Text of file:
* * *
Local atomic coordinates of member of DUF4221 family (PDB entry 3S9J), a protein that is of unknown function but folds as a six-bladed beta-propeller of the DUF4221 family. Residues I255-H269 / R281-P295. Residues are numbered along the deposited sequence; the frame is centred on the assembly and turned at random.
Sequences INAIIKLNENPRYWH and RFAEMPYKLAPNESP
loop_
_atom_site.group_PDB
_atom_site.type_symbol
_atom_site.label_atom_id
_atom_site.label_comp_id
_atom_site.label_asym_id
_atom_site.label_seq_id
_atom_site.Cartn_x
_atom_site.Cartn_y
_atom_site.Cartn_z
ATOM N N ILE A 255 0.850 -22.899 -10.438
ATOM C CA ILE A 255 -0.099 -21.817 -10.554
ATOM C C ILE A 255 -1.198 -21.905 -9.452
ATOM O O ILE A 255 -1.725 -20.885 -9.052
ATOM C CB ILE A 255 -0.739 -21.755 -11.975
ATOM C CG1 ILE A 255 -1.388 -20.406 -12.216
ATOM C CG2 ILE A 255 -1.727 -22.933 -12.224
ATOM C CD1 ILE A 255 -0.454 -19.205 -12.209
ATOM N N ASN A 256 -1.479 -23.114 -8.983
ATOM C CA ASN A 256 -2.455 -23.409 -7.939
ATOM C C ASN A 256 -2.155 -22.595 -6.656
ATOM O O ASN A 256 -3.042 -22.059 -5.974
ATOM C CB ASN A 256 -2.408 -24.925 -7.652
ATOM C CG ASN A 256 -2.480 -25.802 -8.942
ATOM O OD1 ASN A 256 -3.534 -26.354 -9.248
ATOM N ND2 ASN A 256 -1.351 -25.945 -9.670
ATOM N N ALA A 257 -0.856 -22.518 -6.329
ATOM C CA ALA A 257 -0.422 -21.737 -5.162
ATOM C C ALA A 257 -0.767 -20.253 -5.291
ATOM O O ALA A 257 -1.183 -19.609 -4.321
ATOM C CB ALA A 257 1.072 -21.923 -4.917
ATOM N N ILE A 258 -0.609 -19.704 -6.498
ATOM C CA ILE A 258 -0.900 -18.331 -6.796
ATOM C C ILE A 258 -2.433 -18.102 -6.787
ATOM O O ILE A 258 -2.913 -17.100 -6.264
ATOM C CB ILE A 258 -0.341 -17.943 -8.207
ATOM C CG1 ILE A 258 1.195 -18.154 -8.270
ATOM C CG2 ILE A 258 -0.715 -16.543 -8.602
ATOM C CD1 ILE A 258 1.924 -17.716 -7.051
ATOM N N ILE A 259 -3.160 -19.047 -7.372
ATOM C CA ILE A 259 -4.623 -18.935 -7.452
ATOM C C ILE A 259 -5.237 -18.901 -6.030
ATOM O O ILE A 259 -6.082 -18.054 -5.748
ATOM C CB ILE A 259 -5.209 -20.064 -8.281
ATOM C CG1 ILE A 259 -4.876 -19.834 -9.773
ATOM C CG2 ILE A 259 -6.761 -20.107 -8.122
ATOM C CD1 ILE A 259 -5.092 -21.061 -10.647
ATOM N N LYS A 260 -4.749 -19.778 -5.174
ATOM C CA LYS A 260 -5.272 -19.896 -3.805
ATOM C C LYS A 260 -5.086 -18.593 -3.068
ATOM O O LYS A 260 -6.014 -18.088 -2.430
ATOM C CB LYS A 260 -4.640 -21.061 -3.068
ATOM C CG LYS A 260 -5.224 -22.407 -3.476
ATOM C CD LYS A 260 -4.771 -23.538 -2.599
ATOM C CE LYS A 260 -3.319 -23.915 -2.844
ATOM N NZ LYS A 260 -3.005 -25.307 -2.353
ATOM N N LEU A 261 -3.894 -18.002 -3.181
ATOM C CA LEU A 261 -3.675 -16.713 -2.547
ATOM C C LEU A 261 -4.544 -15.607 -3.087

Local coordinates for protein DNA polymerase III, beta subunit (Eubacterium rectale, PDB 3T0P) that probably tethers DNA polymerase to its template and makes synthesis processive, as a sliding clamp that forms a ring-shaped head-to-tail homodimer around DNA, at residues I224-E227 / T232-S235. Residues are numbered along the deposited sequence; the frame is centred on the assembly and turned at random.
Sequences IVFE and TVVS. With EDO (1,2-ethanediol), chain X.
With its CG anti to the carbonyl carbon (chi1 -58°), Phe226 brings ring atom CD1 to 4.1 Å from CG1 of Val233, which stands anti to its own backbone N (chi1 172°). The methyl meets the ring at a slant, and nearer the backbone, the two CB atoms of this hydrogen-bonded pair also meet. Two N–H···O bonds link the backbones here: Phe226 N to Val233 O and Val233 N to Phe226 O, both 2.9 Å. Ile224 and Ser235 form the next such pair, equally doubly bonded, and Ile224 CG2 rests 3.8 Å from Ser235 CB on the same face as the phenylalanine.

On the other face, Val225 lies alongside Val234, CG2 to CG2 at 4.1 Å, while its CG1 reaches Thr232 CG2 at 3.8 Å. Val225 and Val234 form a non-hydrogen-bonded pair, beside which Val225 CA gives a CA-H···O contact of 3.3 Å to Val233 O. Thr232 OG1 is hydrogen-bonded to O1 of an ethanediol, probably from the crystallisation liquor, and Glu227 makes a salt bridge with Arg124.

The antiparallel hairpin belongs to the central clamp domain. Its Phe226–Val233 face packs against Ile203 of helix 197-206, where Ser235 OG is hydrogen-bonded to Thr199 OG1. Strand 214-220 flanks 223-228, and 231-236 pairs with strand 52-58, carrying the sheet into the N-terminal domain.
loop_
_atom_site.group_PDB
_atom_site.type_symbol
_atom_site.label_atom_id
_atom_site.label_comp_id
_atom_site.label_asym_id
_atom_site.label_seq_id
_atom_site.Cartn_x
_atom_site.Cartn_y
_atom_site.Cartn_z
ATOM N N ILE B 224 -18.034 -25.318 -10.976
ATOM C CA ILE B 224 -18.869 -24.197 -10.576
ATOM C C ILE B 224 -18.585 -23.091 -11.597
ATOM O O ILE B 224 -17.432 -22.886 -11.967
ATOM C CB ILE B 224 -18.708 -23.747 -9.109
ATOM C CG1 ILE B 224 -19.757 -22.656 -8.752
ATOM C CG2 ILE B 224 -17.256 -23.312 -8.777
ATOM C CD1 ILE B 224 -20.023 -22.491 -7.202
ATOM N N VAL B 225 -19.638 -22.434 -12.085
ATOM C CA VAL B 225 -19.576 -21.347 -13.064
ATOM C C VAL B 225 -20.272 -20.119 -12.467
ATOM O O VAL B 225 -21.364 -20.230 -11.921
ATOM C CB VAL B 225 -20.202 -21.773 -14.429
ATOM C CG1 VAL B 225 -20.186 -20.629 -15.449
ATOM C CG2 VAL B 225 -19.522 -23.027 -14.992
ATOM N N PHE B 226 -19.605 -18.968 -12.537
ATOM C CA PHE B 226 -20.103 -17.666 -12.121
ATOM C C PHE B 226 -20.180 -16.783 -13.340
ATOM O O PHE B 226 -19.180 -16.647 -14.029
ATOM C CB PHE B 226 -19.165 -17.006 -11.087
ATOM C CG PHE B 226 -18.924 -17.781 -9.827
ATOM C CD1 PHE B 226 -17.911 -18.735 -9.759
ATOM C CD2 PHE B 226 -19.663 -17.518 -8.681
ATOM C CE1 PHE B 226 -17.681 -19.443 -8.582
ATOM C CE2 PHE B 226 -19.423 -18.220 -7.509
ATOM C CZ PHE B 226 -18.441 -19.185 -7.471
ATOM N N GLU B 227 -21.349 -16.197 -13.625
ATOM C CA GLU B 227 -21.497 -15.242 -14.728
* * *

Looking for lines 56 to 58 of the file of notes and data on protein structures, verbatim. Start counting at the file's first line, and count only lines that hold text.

ATOM C CD LYS A 260 -4.771 -23.538 -2.599
ATOM C CE LYS A 260 -3.319 -23.915 -2.844
ATOM N NZ LYS A 260 -3.005 -25.307 -2.353